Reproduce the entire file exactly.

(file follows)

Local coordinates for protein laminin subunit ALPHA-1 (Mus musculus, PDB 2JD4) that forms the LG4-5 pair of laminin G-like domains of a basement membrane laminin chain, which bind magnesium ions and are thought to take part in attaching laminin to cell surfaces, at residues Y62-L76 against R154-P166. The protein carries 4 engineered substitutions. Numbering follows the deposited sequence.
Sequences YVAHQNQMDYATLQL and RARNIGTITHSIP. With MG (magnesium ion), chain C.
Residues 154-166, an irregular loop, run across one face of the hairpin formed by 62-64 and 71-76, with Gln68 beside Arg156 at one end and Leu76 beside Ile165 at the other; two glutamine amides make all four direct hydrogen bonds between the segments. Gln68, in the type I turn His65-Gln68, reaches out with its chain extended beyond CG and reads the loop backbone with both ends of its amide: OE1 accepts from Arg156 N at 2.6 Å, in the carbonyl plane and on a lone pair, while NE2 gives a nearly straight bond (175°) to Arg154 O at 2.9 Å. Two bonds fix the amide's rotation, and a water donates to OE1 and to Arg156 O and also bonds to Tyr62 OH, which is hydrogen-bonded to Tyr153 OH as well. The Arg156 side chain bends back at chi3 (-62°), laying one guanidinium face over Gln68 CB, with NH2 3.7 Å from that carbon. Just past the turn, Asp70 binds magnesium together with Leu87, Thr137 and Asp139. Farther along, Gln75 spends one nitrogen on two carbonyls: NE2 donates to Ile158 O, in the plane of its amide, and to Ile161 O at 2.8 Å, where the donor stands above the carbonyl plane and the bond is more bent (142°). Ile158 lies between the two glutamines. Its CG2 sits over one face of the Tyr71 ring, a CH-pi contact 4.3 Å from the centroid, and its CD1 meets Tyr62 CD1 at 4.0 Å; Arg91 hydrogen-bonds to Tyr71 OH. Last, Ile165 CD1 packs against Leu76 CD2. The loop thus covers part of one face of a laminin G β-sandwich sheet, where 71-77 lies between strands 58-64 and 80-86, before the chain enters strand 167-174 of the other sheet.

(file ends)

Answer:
Local coordinates for protein laminin subunit ALPHA-1 (Mus musculus, PDB 2JD4) that forms the LG4-5 pair of laminin G-like domains of a basement membrane laminin chain, which bind magnesium ions and are thought to take part in attaching laminin to cell surfaces, at residues Y62-L76 against R154-P166. The protein carries 4 engineered substitutions. Numbering follows the deposited sequence.
Sequences YVAHQNQMDYATLQL and RARNIGTITHSIP. With MG (magnesium ion), chain C.
Residues 154-166, an irregular loop, run across one face of the hairpin formed by 62-64 and 71-76, with Gln68 beside Arg156 at one end and Leu76 beside Ile165 at the other; two glutamine amides make all four direct hydrogen bonds between the segments. Gln68, in the type I turn His65-Gln68, reaches out with its chain extended beyond CG and reads the loop backbone with both ends of its amide: OE1 accepts from Arg156 N at 2.6 Å, in the carbonyl plane and on a lone pair, while NE2 gives a nearly straight bond (175°) to Arg154 O at 2.9 Å. Two bonds fix the amide's rotation, and a water donates to OE1 and to Arg156 O and also bonds to Tyr62 OH, which is hydrogen-bonded to Tyr153 OH as well. The Arg156 side chain bends back at chi3 (-62°), laying one guanidinium face over Gln68 CB, with NH2 3.7 Å from that carbon. Just past the turn, Asp70 binds magnesium together with Leu87, Thr137 and Asp139. Farther along, Gln75 spends one nitrogen on two carbonyls: NE2 donates to Ile158 O, in the plane of its amide, and to Ile161 O at 2.8 Å, where the donor stands above the carbonyl plane and the bond is more bent (142°). Ile158 lies between the two glutamines. Its CG2 sits over one face of the Tyr71 ring, a CH-pi contact 4.3 Å from the centroid, and its CD1 meets Tyr62 CD1 at 4.0 Å; Arg91 hydrogen-bonds to Tyr71 OH. Last, Ile165 CD1 packs against Leu76 CD2. The loop thus covers part of one face of a laminin G β-sandwich sheet, where 71-77 lies between strands 58-64 and 80-86, before the chain enters strand 167-174 of the other sheet.